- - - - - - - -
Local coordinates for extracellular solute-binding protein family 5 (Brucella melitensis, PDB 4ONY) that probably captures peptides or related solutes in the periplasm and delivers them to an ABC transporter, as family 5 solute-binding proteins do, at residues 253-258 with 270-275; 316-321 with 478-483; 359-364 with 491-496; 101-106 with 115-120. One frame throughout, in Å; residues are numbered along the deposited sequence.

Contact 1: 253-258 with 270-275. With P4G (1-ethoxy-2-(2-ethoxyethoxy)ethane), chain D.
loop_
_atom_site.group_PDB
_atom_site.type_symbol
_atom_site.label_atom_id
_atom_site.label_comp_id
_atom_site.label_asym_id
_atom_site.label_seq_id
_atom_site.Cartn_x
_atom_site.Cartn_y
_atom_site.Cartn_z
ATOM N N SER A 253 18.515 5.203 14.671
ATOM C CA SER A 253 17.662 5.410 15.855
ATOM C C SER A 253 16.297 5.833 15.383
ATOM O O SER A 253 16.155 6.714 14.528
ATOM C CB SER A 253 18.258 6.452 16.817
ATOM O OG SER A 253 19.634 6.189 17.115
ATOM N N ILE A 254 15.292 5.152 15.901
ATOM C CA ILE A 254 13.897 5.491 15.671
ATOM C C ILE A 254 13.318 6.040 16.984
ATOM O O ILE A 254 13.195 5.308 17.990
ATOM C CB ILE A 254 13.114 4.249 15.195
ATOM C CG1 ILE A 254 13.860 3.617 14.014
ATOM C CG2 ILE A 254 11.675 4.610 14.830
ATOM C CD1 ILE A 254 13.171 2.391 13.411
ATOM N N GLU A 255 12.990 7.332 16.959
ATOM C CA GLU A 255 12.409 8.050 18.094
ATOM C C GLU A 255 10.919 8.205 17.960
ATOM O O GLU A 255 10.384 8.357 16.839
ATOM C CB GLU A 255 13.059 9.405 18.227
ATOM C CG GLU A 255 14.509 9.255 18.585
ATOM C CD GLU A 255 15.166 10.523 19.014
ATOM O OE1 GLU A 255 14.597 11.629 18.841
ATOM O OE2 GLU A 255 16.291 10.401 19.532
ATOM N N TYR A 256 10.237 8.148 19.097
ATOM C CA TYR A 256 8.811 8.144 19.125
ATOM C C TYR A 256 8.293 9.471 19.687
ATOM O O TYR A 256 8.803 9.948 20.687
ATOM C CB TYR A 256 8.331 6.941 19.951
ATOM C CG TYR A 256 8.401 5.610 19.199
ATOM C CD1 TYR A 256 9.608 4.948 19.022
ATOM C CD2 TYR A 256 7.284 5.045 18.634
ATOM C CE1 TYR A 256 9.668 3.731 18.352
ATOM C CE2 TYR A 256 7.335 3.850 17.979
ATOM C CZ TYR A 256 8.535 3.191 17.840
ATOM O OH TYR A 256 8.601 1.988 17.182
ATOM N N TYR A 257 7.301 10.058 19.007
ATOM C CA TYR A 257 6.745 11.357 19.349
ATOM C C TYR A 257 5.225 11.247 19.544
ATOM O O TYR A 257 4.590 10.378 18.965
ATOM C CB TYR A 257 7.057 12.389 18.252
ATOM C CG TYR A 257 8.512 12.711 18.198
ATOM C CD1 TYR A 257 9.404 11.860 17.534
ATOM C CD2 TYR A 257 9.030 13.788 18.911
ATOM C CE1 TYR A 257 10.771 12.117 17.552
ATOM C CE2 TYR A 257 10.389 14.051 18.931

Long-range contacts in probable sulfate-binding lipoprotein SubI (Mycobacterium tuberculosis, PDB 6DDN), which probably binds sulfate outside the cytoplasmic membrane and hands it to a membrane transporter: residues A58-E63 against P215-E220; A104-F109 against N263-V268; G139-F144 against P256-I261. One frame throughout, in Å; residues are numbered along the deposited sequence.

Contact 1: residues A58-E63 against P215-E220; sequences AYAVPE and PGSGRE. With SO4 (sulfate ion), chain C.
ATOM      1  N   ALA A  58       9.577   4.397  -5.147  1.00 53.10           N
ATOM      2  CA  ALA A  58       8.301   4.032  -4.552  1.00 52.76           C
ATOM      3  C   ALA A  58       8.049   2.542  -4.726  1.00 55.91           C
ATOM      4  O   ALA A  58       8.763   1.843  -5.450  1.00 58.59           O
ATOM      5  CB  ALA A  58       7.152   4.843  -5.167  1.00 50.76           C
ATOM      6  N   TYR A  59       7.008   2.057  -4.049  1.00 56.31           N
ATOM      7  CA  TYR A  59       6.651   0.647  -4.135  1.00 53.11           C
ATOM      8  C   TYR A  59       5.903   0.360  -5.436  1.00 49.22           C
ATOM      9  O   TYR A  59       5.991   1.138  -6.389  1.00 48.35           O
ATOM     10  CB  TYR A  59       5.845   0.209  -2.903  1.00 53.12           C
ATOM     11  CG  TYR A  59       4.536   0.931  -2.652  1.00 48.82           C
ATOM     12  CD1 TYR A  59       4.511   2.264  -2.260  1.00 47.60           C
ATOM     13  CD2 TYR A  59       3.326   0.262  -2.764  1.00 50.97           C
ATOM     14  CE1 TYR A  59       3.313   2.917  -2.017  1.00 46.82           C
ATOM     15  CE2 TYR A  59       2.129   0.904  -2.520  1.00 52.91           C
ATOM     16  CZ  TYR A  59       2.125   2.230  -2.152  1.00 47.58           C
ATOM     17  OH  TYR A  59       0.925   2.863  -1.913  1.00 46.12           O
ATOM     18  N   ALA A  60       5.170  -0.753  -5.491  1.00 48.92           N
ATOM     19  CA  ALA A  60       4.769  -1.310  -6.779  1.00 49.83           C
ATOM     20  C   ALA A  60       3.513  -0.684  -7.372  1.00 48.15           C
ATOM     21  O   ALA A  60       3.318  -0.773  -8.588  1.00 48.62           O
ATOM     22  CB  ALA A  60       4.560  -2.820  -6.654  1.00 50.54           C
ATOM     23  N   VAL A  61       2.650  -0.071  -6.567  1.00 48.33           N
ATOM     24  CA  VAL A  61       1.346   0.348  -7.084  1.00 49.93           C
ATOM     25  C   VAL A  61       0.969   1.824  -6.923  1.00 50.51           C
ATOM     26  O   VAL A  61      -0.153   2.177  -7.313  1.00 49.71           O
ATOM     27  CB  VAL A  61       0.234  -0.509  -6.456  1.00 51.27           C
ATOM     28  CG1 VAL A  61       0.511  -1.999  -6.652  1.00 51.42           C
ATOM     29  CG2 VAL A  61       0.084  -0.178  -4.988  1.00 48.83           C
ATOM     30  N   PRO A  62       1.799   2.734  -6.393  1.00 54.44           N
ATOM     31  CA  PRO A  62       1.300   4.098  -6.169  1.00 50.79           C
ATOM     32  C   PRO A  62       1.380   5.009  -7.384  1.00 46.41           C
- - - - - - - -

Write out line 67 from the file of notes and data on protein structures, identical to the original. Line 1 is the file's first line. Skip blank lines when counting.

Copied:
ATOM      8  C   TYR A  59       5.903   0.360  -5.436  1.00 49.22           C